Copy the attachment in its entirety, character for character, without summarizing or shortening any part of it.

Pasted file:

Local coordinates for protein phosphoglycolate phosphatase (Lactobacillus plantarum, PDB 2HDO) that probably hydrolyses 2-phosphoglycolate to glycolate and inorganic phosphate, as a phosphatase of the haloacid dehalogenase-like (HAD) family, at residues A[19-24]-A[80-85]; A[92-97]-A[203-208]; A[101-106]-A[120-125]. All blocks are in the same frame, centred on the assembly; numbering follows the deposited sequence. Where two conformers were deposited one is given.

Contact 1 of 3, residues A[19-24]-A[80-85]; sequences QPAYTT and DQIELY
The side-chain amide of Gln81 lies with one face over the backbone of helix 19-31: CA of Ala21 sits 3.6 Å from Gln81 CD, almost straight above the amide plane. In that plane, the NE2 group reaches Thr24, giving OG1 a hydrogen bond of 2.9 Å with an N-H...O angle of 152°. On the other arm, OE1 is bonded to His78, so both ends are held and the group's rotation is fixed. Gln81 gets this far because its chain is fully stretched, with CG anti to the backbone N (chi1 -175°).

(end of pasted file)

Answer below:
Local coordinates for protein phosphoglycolate phosphatase (Lactobacillus plantarum, PDB 2HDO) that probably hydrolyses 2-phosphoglycolate to glycolate and inorganic phosphate, as a phosphatase of the haloacid dehalogenase-like (HAD) family, at residues A[19-24]-A[80-85]; A[92-97]-A[203-208]; A[101-106]-A[120-125]. All blocks are in the same frame, centred on the assembly; numbering follows the deposited sequence. Where two conformers were deposited one is given.

Contact 1 of 3, residues A[19-24]-A[80-85]; sequences QPAYTT and DQIELY
The side-chain amide of Gln81 lies with one face over the backbone of helix 19-31: CA of Ala21 sits 3.6 Å from Gln81 CD, almost straight above the amide plane. In that plane, the NE2 group reaches Thr24, giving OG1 a hydrogen bond of 2.9 Å with an N-H...O angle of 152°. On the other arm, OE1 is bonded to His78, so both ends are held and the group's rotation is fixed. Gln81 gets this far because its chain is fully stretched, with CG anti to the backbone N (chi1 -175°).